No list of horror movies that'll disturb your slumber is complete without at least one moment from Wes Craven's classic slasher franchise. Robert England's Freddy Krueger is a true horror icon, featuring burned skin, a signature fedora and a clawed hand, he's the stuff of nightmares, even when he's not actually hunting down his victims in the middle of a nightmare. While many of the deaths in the series are just a little too goofy to truly haunt my dreams, the childish voices singing Freddy Krueger's lullaby have imbedded themselves into my overactive imagination. Part chant, part invocation, part warning, the simple rhyme drips with dread, creating a lingering and timeless legacy.
"One, two, Freddy's coming for you. Three, four, better lock your door. Five, six, grab a crucifix. Seven, eight, Gonna stay up late. Nine, ten, Never sleep again..."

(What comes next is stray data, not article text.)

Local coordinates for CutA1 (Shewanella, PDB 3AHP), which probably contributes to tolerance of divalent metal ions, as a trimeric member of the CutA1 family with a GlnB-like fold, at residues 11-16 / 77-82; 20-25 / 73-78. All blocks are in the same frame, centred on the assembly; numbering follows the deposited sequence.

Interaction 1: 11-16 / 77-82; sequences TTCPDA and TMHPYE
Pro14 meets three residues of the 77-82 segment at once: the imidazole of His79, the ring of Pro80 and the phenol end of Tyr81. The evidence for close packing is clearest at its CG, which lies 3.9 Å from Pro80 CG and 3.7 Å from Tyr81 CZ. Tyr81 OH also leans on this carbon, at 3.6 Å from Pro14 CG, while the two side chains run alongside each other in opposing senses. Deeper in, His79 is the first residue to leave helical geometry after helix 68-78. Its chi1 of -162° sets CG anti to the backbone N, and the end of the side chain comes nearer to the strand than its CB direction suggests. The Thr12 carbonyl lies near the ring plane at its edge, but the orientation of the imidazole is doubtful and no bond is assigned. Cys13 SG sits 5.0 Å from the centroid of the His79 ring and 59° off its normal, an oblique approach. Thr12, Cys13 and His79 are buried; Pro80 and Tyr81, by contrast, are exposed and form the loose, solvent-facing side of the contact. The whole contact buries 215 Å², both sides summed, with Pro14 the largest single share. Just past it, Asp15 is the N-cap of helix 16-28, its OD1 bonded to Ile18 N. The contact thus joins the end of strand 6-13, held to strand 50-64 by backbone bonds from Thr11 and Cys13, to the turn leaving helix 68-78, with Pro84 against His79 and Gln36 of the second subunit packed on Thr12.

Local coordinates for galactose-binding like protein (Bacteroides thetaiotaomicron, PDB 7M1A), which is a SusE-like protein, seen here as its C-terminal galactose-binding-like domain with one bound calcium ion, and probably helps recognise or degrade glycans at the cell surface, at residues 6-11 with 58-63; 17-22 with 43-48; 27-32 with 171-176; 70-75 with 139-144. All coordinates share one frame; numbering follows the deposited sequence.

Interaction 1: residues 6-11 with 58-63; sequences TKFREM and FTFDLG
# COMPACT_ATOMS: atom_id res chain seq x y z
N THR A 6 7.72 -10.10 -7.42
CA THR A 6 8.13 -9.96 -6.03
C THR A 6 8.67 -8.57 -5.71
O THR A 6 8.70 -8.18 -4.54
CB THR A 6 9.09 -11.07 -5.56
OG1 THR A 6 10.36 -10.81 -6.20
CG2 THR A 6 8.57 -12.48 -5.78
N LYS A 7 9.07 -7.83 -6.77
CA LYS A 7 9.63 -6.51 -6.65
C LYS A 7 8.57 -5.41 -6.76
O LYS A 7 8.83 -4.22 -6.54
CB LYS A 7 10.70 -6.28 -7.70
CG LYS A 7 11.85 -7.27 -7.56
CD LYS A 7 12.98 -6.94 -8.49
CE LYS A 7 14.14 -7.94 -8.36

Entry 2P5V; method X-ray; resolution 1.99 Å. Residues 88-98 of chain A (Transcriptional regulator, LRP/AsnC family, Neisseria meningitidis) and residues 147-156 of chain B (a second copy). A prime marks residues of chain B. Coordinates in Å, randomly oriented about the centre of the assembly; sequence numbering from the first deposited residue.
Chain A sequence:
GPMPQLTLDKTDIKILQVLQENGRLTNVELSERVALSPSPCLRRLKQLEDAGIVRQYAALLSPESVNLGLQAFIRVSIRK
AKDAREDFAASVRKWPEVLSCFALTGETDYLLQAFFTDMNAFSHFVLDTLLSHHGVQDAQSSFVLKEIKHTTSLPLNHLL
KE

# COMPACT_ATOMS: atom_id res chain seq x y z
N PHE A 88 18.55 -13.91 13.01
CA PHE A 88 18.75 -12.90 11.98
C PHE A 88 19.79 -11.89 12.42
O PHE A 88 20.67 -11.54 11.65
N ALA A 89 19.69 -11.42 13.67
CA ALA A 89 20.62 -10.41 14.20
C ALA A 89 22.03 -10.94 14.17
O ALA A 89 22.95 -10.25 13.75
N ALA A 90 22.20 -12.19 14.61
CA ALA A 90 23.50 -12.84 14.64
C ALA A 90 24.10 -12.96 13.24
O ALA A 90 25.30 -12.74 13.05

Well said, children. Well said.
This might just be the best jump scare in any movie ever, full stop. Written and directed by William Peter Blatty, this installment of the classic franchise is highly overlooked. Blatty brilliantly channeled Italian horror with surreal David Lynch-ian storytelling, creating a surprisingly memorable film. This scene in particular involves a static long shot down a hospital corridor where nothing much happens for a couple of minutes, except a nice nurse doing her rounds. No matter how prepared I am for the fast walking wraith in white to overtake her prey, it gets me every single time. There have definitely been late night trips to the bathroom where I've flipped my cell phone flash light on, knowing full well it's only a movie, just to make sure a pair of glittering decapitation scissors weren't right behind me. Not that I'd have enough time to do anything, of course...